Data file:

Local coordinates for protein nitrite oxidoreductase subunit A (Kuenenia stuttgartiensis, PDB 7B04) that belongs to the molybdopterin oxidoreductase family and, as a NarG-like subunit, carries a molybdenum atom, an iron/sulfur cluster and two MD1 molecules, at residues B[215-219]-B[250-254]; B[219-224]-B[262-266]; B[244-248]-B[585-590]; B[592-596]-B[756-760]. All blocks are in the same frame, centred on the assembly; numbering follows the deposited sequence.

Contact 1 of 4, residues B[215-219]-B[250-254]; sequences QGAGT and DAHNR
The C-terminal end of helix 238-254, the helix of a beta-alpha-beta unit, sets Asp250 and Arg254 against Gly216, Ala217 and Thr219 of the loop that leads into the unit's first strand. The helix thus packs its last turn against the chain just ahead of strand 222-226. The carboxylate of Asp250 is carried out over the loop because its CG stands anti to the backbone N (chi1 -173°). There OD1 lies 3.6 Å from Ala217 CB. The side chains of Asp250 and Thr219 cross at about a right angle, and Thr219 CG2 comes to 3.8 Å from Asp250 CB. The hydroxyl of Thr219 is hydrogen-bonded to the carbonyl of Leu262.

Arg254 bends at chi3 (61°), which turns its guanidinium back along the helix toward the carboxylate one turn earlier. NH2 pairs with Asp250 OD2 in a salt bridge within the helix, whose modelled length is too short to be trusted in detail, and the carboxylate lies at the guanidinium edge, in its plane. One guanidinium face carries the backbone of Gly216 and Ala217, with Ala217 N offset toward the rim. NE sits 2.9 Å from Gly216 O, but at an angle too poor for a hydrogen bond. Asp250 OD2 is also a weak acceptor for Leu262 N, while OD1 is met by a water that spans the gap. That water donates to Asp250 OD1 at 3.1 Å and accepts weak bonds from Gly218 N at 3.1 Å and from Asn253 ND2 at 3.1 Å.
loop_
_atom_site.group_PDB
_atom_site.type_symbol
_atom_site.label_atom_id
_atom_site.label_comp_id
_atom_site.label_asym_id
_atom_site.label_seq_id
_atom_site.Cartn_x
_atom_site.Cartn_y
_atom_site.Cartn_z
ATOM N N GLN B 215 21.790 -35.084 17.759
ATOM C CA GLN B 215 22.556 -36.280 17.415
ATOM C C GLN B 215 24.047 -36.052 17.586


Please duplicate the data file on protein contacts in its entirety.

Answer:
Local coordinates for protein nitrite oxidoreductase subunit A (Kuenenia stuttgartiensis, PDB 7B04) that belongs to the molybdopterin oxidoreductase family and, as a NarG-like subunit, carries a molybdenum atom, an iron/sulfur cluster and two MD1 molecules, at residues B[215-219]-B[250-254]; B[219-224]-B[262-266]; B[244-248]-B[585-590]; B[592-596]-B[756-760]. All blocks are in the same frame, centred on the assembly; numbering follows the deposited sequence.

Contact 1 of 4, residues B[215-219]-B[250-254]; sequences QGAGT and DAHNR
The C-terminal end of helix 238-254, the helix of a beta-alpha-beta unit, sets Asp250 and Arg254 against Gly216, Ala217 and Thr219 of the loop that leads into the unit's first strand. The helix thus packs its last turn against the chain just ahead of strand 222-226. The carboxylate of Asp250 is carried out over the loop because its CG stands anti to the backbone N (chi1 -173°). There OD1 lies 3.6 Å from Ala217 CB. The side chains of Asp250 and Thr219 cross at about a right angle, and Thr219 CG2 comes to 3.8 Å from Asp250 CB. The hydroxyl of Thr219 is hydrogen-bonded to the carbonyl of Leu262.

Arg254 bends at chi3 (61°), which turns its guanidinium back along the helix toward the carboxylate one turn earlier. NH2 pairs with Asp250 OD2 in a salt bridge within the helix, whose modelled length is too short to be trusted in detail, and the carboxylate lies at the guanidinium edge, in its plane. One guanidinium face carries the backbone of Gly216 and Ala217, with Ala217 N offset toward the rim. NE sits 2.9 Å from Gly216 O, but at an angle too poor for a hydrogen bond. Asp250 OD2 is also a weak acceptor for Leu262 N, while OD1 is met by a water that spans the gap. That water donates to Asp250 OD1 at 3.1 Å and accepts weak bonds from Gly218 N at 3.1 Å and from Asn253 ND2 at 3.1 Å.
loop_
_atom_site.group_PDB
_atom_site.type_symbol
_atom_site.label_atom_id
_atom_site.label_comp_id
_atom_site.label_asym_id
_atom_site.label_seq_id
_atom_site.Cartn_x
_atom_site.Cartn_y
_atom_site.Cartn_z
ATOM N N GLN B 215 21.790 -35.084 17.759
ATOM C CA GLN B 215 22.556 -36.280 17.415
ATOM C C GLN B 215 24.047 -36.052 17.586